European investor confidence declines more than forecast

Index measuring sentiment in the euro zone fell to lowest point since December after Cyprus bank crisis

An index measuring sentiment in the euro-area fell to its lowest point since December, after the Cypriot bailout pushed up the price of insuring against default for banks across the euro area. Photograph: Radu Sigheti/Reuters

An index measuring sentiment in the euro-area fell to its lowest point since December, after the Cypriot bailout pushed up the price of insuring against default for banks across the euro area. Photograph: Radu Sigheti/Reuters

Mon, Apr 8, 2013, 11:28

European investor confidence declined more than economists forecast this month, after the bail-in of Cypriot bank depositors rattled financial markets, the Sentix research institute said today.

An index measuring sentiment in the euro-area fell to minus 17.3 from minus 10.6 in March, the Limburg, Germany-based institute said. That's the second drop in a row and the lowest reading since December.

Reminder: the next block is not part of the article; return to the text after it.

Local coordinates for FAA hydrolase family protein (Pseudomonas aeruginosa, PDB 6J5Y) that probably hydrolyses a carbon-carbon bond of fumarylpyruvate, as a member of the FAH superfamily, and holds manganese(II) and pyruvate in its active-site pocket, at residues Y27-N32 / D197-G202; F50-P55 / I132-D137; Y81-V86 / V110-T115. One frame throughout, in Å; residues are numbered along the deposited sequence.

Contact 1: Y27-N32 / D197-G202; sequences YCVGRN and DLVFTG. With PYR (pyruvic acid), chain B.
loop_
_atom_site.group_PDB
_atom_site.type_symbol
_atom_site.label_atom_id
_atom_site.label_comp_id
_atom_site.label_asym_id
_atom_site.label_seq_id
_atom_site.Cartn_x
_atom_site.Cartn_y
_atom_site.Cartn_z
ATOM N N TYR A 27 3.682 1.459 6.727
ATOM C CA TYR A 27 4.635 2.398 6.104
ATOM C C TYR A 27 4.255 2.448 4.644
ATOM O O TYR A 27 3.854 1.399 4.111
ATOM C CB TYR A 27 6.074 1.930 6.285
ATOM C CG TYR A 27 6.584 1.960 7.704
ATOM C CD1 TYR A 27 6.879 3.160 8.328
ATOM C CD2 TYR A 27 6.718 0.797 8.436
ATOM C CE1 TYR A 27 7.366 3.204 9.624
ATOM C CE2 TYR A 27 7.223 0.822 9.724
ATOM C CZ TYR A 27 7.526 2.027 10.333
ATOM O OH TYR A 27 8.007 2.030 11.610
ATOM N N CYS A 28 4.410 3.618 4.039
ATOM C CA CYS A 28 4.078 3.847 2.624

Economists had predicted a decline to minus 12.8, according to the median of 18 estimates in a Bloomberg News survey. A gauge of economic expectations decreased to 0.5 from 8.3, while a measure of current conditions fell to minus 33.5 from minus 27.8.

Cyprus is gradually easing the first capital controls in the euro's history after depositors were called on to contribute to a bailout that will reshape the island nation's banking industry. That pushed the price of insuring against default higher for banks across the euro area, adding to obstacles to economic recovery for the 17-nation region.

"While it was the Italian election that handed the index a setback in March, in April it is, among other things, the Cyprus problem that is depressing it further," said Sebastian Wanke, an economist at Sentix.

"At the moment there's little nourishment for optimists on the economy."

Confidence in Germany, Europe's largest economy, also fell in April, to 17.6 from 24.5. Still, recent weakness in data should only signify a temporary dent in the euro area's recovery even as the risks surrounding the economic outlook are worsening, Sentix said.

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